Turn off heat and add entire zucchini combination to your ricotta in the food processor. Pulse to combine. Taste and add salt and pepper as needed, if needed.

Serve:
Transfer to a pretty serving bowl and serve alongside crackers, carrots, cucumber and red bell peppers.

You can also use it as a base for many other recipes, as you will see in an upcoming post.

It is so simple to make, tastes like a creamy artery clogging dip and packs enough protein to keep you full for hours.

Enjoy!
Zucchini

Thursday, February 17, 2011

Handmade Vegan Sausages

I have this thing with buying items in the grocery store that I can make myself. 'Thrifty' side reasons with 'convenience' side and it usually goes something like this:

Thrifty: 'Oh! proooojeeect! You can save the $4.99 and make it yourself. And it will be fun!'

Convenience: 'Um, you may think you have time to do this but in actuality you are far busier than you used to be. Also? your time is worth way more than the effort it will take to make it yourself. Spend the $4.99 lady. Oh, also? It won't be that fun.'

Who wins? Usually thrifty. Depends on my mood though.

This little project though, was one I definitely wanted to take on. My delicious tomato vodka sauce and homemade pasta were just screaming for some sweet italian sausage.


For a little inspiration I turned to my good friend Google. True to form, the Googs directed me to yet another lovely blog that I highly suggest you check out. Vegan Epicurean not only had a great seitan sausage recipe, there are many others to check out. Super fantastic.

The sausages were very easy to make and turned out fabulous. Just like Tofurky's vegan sausages as far as texture and look; what I love about making your own is you aren't held down by their limited variety. Let yourself go and create any flavor you want.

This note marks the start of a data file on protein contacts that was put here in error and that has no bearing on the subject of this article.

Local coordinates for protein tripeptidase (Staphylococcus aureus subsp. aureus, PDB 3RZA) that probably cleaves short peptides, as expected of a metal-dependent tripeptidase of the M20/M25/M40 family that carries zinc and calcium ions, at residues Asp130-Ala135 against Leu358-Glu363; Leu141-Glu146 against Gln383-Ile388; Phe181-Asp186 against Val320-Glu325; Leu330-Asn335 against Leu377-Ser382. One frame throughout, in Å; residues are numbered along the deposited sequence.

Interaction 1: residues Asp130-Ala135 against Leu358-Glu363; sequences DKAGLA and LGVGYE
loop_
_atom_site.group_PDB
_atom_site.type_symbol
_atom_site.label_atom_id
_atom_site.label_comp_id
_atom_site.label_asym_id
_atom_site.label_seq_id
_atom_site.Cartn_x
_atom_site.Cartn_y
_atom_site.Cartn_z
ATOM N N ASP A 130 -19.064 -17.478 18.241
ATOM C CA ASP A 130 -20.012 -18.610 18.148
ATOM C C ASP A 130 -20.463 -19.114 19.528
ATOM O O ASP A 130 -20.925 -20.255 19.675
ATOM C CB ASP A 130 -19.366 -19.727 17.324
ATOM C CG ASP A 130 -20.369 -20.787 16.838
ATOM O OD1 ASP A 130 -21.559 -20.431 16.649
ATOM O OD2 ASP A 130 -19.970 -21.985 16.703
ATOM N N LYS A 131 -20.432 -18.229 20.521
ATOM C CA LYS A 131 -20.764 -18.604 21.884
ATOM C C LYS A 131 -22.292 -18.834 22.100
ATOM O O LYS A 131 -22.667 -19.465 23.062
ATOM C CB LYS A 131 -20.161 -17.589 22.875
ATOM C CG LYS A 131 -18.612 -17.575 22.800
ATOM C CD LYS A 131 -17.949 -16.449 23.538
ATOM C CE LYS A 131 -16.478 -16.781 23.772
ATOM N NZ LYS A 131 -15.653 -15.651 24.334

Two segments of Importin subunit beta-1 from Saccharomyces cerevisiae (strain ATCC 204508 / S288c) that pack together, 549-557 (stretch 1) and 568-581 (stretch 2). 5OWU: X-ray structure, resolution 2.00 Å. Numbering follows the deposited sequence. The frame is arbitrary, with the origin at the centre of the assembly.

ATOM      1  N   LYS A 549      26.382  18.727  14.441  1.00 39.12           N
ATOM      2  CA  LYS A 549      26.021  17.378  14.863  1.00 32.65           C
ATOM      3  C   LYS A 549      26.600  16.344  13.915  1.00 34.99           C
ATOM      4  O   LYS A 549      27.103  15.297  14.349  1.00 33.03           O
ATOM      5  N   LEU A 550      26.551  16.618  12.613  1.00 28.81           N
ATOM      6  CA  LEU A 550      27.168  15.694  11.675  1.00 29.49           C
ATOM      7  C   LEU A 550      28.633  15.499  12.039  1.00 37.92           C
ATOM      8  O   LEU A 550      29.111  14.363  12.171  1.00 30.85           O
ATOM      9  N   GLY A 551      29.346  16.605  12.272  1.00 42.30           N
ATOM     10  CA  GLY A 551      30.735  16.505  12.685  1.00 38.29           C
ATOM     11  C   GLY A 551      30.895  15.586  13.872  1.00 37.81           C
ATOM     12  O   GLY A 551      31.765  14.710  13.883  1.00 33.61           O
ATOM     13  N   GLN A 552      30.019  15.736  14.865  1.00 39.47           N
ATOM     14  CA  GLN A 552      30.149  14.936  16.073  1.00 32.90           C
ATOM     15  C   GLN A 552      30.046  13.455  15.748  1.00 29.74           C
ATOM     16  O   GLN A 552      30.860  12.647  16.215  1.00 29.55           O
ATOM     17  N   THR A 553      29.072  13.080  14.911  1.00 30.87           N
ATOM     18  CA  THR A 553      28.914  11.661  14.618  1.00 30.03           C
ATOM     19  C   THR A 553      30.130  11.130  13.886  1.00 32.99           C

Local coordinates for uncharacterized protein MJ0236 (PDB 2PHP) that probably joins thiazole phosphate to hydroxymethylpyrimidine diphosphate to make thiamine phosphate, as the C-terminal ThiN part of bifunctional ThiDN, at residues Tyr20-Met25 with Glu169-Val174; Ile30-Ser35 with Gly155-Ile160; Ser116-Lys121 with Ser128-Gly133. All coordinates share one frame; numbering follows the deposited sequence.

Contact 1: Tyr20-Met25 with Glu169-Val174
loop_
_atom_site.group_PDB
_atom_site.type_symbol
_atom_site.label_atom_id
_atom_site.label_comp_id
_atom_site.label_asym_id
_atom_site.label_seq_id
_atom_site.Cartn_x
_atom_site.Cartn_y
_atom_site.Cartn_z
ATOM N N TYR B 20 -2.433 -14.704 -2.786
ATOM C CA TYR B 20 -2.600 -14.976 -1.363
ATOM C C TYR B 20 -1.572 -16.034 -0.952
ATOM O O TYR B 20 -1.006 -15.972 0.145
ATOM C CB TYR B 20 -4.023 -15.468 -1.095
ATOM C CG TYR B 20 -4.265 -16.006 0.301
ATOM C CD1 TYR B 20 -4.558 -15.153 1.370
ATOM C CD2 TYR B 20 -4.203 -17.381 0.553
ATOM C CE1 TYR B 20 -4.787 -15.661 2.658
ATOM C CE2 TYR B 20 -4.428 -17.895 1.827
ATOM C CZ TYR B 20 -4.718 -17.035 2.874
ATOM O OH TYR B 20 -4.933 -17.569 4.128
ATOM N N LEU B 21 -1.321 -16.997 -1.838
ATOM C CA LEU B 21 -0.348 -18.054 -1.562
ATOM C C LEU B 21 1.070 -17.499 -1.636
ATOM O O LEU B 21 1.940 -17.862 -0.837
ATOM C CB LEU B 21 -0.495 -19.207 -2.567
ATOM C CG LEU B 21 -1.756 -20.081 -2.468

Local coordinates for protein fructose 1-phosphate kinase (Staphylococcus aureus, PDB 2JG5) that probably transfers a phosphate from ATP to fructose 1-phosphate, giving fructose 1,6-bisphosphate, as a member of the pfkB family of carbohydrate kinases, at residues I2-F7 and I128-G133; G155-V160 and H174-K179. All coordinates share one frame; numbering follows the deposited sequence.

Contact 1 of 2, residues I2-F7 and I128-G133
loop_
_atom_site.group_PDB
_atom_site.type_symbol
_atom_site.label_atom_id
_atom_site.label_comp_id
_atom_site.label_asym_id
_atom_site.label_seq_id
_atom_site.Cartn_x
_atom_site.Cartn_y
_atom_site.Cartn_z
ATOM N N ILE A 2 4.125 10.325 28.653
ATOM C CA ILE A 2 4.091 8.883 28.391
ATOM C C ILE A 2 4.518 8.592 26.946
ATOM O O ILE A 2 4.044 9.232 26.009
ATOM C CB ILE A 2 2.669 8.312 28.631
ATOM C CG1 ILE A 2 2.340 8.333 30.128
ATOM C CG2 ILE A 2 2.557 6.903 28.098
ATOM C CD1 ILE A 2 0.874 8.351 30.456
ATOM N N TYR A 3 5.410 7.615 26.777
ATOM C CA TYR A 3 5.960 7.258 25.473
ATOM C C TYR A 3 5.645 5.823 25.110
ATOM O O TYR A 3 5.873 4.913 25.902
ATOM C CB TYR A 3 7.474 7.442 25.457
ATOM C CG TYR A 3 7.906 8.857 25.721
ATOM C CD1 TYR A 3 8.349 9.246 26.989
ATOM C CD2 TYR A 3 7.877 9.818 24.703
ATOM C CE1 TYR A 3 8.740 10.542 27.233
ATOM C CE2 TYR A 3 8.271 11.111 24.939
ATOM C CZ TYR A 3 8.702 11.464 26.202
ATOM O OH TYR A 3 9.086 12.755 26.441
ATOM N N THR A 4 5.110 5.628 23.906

Adapted from Vegan Epicurean

Need:
4 cloves garlic
2 Tablespoons red wine vinegar
2 cups water
2 Tablespoons agave nectar
2 cups bread crumbs
2 Tablespoons fennel seed
1 Tablespoon paprika
1 1/2 teaspoons fresh ground black pepper
1 Tablespoon sea salt
10 oz vital wheat gluten

8 squares of tin foil, for rolling sausages (you can cut larger pieces down if necessary)

Do:
In a blender, combine garlic, vinegar, water and agave nectar. Blend until smooth.

Pour into a large bowl and add the bread crumbs. Stir until crumbs have fully absorbed the liquid. Add fennel, paprika, pepper and salt and stir to combine.

To your mix add the vital wheat gluten and knead to form a dough. Add more water by the tablespoon if necessary. The consistency you are looking for is a wet dough that is easy to knead. It should be softer than if you are creating a seitan roast.

Form your dough into a ball and cut in half. Cut each of those halves in half then cut each of those in half to create 8 balls.

Roll each ball out into a (about) 5-6 inch long sausage shape. Roll each sausage into a piece of tin foil, folding the ends of the foil on top to seal.

Using a large-ish pot and steamer, steam your sausages for 15 minutes with the lid on the pot. After 15 minutes, reduce heat to low and steam for another 15 minutes then turn off the heat.

Let sausages cool in the tin foil for about 10 minutes then remove.


Serve:
From here I continued with my recipe. These are also great barbecued or sauteed.